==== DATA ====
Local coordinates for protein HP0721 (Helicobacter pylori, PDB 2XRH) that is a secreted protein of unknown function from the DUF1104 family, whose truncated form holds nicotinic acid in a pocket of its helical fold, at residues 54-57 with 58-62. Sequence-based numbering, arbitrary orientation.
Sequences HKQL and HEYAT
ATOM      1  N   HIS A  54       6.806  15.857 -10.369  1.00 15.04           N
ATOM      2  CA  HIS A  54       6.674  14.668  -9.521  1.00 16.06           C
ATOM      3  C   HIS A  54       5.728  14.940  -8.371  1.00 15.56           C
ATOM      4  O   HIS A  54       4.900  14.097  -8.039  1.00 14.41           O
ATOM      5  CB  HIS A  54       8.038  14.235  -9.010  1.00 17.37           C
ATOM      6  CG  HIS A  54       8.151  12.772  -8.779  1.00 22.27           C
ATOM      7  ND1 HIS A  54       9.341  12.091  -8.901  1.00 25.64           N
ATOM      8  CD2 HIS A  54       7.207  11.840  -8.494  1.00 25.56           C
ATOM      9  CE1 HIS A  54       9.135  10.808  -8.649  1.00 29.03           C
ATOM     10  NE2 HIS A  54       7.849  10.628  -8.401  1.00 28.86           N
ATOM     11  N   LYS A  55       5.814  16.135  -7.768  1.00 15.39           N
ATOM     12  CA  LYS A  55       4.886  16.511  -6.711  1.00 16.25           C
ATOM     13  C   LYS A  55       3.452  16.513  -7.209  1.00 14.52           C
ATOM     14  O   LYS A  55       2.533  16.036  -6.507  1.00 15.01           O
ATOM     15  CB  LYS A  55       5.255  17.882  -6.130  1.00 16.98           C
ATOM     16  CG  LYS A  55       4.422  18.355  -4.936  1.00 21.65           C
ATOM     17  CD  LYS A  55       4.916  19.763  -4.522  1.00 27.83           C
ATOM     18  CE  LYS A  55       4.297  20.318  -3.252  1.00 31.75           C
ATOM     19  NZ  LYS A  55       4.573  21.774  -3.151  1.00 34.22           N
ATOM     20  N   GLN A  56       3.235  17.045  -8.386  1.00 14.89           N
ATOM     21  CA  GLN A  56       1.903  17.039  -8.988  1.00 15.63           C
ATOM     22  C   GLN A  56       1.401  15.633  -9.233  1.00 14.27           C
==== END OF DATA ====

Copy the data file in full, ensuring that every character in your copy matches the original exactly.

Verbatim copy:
Local coordinates for protein HP0721 (Helicobacter pylori, PDB 2XRH) that is a secreted protein of unknown function from the DUF1104 family, whose truncated form holds nicotinic acid in a pocket of its helical fold, at residues 54-57 with 58-62. Sequence-based numbering, arbitrary orientation.
Sequences HKQL and HEYAT
ATOM      1  N   HIS A  54       6.806  15.857 -10.369  1.00 15.04           N
ATOM      2  CA  HIS A  54       6.674  14.668  -9.521  1.00 16.06           C
ATOM      3  C   HIS A  54       5.728  14.940  -8.371  1.00 15.56           C
ATOM      4  O   HIS A  54       4.900  14.097  -8.039  1.00 14.41           O
ATOM      5  CB  HIS A  54       8.038  14.235  -9.010  1.00 17.37           C
ATOM      6  CG  HIS A  54       8.151  12.772  -8.779  1.00 22.27           C
ATOM      7  ND1 HIS A  54       9.341  12.091  -8.901  1.00 25.64           N
ATOM      8  CD2 HIS A  54       7.207  11.840  -8.494  1.00 25.56           C
ATOM      9  CE1 HIS A  54       9.135  10.808  -8.649  1.00 29.03           C
ATOM     10  NE2 HIS A  54       7.849  10.628  -8.401  1.00 28.86           N
ATOM     11  N   LYS A  55       5.814  16.135  -7.768  1.00 15.39           N
ATOM     12  CA  LYS A  55       4.886  16.511  -6.711  1.00 16.25           C
ATOM     13  C   LYS A  55       3.452  16.513  -7.209  1.00 14.52           C
ATOM     14  O   LYS A  55       2.533  16.036  -6.507  1.00 15.01           O
ATOM     15  CB  LYS A  55       5.255  17.882  -6.130  1.00 16.98           C
ATOM     16  CG  LYS A  55       4.422  18.355  -4.936  1.00 21.65           C
ATOM     17  CD  LYS A  55       4.916  19.763  -4.522  1.00 27.83           C
ATOM     18  CE  LYS A  55       4.297  20.318  -3.252  1.00 31.75           C
ATOM     19  NZ  LYS A  55       4.573  21.774  -3.151  1.00 34.22           N
ATOM     20  N   GLN A  56       3.235  17.045  -8.386  1.00 14.89           N
ATOM     21  CA  GLN A  56       1.903  17.039  -8.988  1.00 15.63           C
ATOM     22  C   GLN A  56       1.401  15.633  -9.233  1.00 14.27           C